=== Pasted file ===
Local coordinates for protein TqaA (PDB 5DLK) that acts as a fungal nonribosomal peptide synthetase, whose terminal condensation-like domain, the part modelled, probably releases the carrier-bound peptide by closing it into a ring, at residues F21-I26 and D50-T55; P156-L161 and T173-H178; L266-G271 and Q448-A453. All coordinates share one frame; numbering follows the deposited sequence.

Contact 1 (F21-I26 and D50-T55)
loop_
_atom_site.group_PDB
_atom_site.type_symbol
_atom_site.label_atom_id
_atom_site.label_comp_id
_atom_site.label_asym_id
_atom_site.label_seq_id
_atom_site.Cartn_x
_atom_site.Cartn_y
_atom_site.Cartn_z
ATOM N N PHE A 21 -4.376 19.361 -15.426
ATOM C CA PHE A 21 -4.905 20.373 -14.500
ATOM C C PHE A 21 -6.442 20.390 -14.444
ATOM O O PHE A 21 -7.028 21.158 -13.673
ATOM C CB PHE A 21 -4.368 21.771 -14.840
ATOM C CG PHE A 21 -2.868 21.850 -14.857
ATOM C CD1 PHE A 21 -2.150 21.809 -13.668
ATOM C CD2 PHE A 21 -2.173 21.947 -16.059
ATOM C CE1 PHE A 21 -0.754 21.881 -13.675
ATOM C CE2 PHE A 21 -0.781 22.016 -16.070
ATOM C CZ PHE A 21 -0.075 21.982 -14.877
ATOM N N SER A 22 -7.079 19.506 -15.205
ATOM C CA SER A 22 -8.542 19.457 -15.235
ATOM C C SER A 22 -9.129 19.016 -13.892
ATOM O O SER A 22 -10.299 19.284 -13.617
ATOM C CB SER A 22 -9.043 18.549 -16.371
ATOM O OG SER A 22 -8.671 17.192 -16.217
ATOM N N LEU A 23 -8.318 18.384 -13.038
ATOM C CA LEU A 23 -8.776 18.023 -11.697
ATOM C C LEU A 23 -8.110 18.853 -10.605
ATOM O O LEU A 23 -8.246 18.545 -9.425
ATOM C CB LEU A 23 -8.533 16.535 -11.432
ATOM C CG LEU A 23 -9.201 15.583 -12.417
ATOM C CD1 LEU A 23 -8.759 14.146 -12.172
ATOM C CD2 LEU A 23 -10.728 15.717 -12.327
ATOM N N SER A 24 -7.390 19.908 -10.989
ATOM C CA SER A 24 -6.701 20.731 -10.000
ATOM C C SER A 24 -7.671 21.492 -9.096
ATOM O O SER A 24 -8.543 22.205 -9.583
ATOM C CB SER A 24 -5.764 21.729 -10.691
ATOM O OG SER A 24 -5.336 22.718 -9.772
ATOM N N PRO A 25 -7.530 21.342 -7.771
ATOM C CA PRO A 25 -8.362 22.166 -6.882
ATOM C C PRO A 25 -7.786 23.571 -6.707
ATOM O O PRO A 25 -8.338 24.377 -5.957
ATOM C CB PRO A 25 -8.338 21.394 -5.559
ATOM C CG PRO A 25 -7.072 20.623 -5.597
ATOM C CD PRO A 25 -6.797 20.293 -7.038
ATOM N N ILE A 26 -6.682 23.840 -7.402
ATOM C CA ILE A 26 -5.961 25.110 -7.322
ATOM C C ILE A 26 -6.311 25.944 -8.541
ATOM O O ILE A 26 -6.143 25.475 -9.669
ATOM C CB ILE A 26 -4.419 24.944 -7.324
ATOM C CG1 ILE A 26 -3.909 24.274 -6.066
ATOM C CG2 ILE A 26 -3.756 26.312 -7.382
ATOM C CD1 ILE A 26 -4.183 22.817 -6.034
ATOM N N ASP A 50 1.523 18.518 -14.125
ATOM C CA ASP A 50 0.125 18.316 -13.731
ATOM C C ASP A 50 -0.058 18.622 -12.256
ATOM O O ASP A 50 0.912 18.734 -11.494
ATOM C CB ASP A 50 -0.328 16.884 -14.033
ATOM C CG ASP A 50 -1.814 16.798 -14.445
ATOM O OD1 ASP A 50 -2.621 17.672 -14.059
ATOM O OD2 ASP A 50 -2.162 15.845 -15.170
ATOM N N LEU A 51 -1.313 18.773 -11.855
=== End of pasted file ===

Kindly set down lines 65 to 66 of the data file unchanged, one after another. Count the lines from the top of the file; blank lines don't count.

ATOM O OD1 ASP A 50 -2.621 17.672 -14.059
ATOM O OD2 ASP A 50 -2.162 15.845 -15.170